It’s been four years since a group of US Navy Seals assassinated Osama bin Laden in a night raid on a high-walled compound in Abbottabad, Pakistan. The killing was the high point of Obama’s first term, and a major factor in his re-election. The White House still maintains that the mission was an all-American affair, and that the senior generals of Pakistan’s army and Inter-Services Intelligence agency (ISI) were not told of the raid in advance. This is false, as are many other elements of the Obama administration’s account. The White House’s story might have been written by Lewis Carroll: would bin Laden, target of a massive international manhunt, really decide that a resort town forty miles from Islamabad would be the safest place to live and command al-Qaida’s operations? He was hiding in the open. So America said.According to Hersh, bin Laden was not hiding in Abbottabad, he had been placed under house arrest by the Pakistanis, in a compound guarded by ISI soldiers. His whereabouts were not determined by tracking his couriers, but were betrayed by a Pakistani intelligence official who wanted the $25 million reward. Although initially the CIA did not tell the ISI what they had learned, they eventually brought the Pakistanis on board, getting their cooperation by threatening to cut off US aid.Whatever happened to bin Laden's body -- Hersh does not seem sure -- it certainly was not buried at sea.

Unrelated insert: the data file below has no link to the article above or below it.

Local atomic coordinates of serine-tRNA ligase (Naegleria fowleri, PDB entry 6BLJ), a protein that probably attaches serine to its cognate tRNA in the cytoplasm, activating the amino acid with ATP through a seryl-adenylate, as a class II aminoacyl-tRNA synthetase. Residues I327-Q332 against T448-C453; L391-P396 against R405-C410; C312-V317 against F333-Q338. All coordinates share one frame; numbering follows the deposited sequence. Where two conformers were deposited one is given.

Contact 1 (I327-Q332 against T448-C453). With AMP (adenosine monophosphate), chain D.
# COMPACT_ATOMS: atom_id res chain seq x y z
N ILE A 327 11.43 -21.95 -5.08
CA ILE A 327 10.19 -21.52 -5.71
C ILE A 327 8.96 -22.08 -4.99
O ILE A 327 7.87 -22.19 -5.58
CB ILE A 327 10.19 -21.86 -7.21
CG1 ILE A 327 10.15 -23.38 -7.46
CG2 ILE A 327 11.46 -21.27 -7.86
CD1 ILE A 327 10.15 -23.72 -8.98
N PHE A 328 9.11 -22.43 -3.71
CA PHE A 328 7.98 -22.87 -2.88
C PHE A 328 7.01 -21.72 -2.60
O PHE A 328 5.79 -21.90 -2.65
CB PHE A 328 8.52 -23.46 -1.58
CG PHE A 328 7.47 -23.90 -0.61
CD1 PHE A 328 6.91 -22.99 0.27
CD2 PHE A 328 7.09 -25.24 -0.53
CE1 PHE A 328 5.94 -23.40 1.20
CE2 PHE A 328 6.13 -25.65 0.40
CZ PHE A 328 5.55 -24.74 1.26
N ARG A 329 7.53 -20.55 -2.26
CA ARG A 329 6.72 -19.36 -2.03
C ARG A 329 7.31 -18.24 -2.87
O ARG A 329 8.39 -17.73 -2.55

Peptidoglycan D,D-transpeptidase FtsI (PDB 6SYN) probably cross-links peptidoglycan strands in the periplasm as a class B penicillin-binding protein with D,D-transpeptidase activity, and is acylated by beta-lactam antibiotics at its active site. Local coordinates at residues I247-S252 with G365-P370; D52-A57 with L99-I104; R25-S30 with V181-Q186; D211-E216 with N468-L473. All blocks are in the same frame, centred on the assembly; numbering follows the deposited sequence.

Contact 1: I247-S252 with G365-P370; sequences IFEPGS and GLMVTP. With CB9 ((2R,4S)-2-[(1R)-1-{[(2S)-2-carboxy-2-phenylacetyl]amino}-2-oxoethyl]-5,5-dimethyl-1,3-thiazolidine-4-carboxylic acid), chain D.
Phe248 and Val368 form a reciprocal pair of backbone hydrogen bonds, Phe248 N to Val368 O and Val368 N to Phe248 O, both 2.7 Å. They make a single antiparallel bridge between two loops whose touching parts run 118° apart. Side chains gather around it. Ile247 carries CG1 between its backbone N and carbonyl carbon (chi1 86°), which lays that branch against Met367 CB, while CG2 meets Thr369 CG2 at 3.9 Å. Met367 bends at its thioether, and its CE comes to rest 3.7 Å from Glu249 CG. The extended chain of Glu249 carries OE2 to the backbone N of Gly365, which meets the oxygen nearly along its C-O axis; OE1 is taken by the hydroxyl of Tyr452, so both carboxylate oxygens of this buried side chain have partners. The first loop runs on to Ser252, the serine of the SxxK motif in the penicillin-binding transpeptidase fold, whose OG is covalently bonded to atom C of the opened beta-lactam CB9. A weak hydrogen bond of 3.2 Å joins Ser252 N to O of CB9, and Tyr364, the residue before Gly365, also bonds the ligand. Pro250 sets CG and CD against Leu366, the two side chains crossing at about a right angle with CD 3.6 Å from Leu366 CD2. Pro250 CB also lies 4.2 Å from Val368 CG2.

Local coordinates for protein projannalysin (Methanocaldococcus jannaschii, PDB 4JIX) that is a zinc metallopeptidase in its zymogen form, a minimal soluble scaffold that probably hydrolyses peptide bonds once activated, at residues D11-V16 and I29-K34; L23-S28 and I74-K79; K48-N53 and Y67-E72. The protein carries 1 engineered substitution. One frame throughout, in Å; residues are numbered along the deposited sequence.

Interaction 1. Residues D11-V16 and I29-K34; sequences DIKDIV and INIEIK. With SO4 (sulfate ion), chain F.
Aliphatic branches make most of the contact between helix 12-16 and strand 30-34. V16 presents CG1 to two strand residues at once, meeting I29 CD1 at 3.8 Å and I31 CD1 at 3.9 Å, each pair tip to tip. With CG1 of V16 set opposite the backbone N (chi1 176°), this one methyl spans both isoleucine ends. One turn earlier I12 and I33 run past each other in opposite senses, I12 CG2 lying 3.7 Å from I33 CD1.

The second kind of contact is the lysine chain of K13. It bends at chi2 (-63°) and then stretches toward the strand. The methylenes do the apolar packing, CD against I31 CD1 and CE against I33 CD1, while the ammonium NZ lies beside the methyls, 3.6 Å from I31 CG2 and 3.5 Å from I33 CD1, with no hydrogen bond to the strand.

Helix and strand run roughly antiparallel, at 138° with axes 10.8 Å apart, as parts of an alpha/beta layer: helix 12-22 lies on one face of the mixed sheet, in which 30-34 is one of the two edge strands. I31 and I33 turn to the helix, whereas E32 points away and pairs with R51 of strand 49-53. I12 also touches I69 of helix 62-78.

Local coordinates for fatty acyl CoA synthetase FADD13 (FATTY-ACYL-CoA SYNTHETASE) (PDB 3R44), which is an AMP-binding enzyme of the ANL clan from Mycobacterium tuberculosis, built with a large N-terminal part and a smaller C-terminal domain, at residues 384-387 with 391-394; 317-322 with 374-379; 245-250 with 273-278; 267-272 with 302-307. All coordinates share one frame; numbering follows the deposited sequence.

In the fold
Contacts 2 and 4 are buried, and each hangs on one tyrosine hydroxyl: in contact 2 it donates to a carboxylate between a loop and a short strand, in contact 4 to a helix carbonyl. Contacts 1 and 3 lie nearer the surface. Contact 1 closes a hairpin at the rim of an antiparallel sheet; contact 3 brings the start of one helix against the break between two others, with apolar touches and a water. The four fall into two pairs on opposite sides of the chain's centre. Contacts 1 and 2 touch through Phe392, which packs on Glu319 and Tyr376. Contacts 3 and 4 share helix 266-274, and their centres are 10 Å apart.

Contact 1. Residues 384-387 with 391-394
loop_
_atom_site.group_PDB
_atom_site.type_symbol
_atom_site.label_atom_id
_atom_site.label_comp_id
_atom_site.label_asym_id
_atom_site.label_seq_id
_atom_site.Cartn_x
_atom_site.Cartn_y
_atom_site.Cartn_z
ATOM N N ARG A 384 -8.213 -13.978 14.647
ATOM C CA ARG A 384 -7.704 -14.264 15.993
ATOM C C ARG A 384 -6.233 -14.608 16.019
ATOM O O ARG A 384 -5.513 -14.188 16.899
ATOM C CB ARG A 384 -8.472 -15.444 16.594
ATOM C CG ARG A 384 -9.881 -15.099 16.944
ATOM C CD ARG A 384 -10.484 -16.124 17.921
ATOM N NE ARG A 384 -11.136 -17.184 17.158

To me the most important claim in Hersh's story is that Osama's whereabouts were betrayed by a Pakistani source. This means that the long-running American argument about how much the "enhanced interrogation" of various al Qaeda figures contributed to finding bin Laden is a complete farce; if Hersh is right, it was irrelevant.
UPDATE: Some good criticism of Hersh here. Apparently the New Yorker rejected this story several times. The reason I was drawn to Hersh's account is that I simply do not believe that bin Laden was living in Abbottabad without the knowledge and consent of the ISI, or at least powerful elements within it. Didn't believe in in 2010 and still don't believe it.